“Now I rejoice in my sufferings for your sake, and in my flesh I am filling up what is lacking in Christ’s afflictions for the sake of his body, that is, the church, of which I became a minister according to the stewardship from God that was given to me for you, to make the word of God fully known, the mystery hidden for ages and generations but now revealed to His saints” (Col. 1:24-26). Paul begins this section of the Colossian Epistle with an odd statement. He says that he “rejoices in his sufferings” for the sake of the church.
It seems odd that anyone would consider suffering something to be happy about, but it shows Paul’s commitment to His fellow brothers and sisters in Christ. Paul was in prison at the time of writing Colossians, but nothing would deter him from the mission given to him by Christ – to present the Good News to the Gentiles. It was an indication that Paul was not only willing to provide advice but would practice what he preached. In Col. 1:11-12, he wrote, “being strengthened with all power, according to his glorious might, for all endurance and patience with joy; giving thanks to the Father, who has qualified you to share in the inheritance of the saints in light.” Far too many people are willing to offer advice, but when it comes to suffering the same hardships, they are unwilling to “walk the walk.”
Not many of us will have to endure imprisonment for the sake of the Gospel, but we would do well to remember the brave souls who suffered that and worse. Their dedication to the mission field is such that they are willing to do whatever it takes to convert those still lost in the darkness of sin. At the risk of being slandered, imprisoned, tortured, and even killed, they still face the day with optimism. Like Paul, they enthusiastically spread the message of the Savior God despite the real dangers they face. Most of us complain because we encounter someone who “hates” Christianity and slanders or tries to belittle us for our beliefs, but that is all we have to deal with. It does not make the experience pleasant, but again, we would do well to remember the people who face the threat of violent rejection.
In his 2nd letter to the Corinthians, Paul has something to say that always reminds me of missionaries. “We put no obstacle in anyone’s way, so that no fault may be found with our ministry, but as servants of God we commend ourselves in every way: by great endurance, in afflictions, hardships, calamities, beatings, imprisonments, riots, labors, sleepless nights, hunger; by purity, knowledge, patience, kindness, the Holy Spirit, genuine love; by truthful speech, and the power of God; with the weapons of righteousness for the right hand and for the left; through honor and dishonor, through slander and praise. We are treated as impostors, and yet are true; as unknown, and yet well known; as dying, and behold, we live; as punished, and yet not killed; as sorrowful, yet always rejoicing; as poor, yet making many rich; as having nothing, yet possessing everything. We have spoken freely to you, Corinthians; our heart is wide open” (2 Cor. 6:3-11).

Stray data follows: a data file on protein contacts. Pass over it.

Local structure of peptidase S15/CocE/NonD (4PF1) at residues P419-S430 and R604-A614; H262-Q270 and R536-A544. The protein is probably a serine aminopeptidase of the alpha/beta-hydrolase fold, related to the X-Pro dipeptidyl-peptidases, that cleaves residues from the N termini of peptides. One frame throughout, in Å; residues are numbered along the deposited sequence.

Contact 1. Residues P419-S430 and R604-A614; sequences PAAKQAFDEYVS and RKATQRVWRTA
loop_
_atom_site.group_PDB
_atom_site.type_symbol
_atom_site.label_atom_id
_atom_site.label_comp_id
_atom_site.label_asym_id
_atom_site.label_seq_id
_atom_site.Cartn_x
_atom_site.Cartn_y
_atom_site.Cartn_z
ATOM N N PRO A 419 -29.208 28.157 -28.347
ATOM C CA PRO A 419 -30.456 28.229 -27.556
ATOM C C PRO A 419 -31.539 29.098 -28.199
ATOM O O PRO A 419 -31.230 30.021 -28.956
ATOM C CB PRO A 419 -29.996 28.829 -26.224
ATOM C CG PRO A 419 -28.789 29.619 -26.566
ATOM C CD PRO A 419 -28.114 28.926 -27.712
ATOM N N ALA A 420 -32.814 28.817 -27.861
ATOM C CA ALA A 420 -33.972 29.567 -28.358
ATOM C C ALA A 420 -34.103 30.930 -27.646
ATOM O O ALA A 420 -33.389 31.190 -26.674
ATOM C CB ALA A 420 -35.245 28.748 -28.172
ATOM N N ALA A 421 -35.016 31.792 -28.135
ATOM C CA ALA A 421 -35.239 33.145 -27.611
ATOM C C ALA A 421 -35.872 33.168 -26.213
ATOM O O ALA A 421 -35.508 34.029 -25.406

It seems impossible to us as we live with our relative excesses that there are people in the world who have to endure unspeakable suffering for the same beliefs we have. It does not seem real because we have not seen or experienced it for ourselves, but the reality is that the vast majority of Christians around the world live in fear of their beliefs. Intolerance in America, at least presently, consists mainly of “vicious, verbal” attacks, but even here, we are seeing a shift towards more aggressive behavior from those who oppose Christianity. Still, we are not there yet and prayerfully never will be, but as you are needlessly attacked, spare a thought for those who rejoice in their suffering for the cause of Christ.
When you are called a fundamentalist, hateful, a bigot, and many other derogatory terms, spare a thought for those who would wish for that instead of the merciless beatings and other hardships. Spare a thought and then pray for their continued courage and safety. And, if safety escapes them, pray for them to withstand the suffering with courage and confidence in the knowledge that Christ’s resurrection assured their ultimate victory.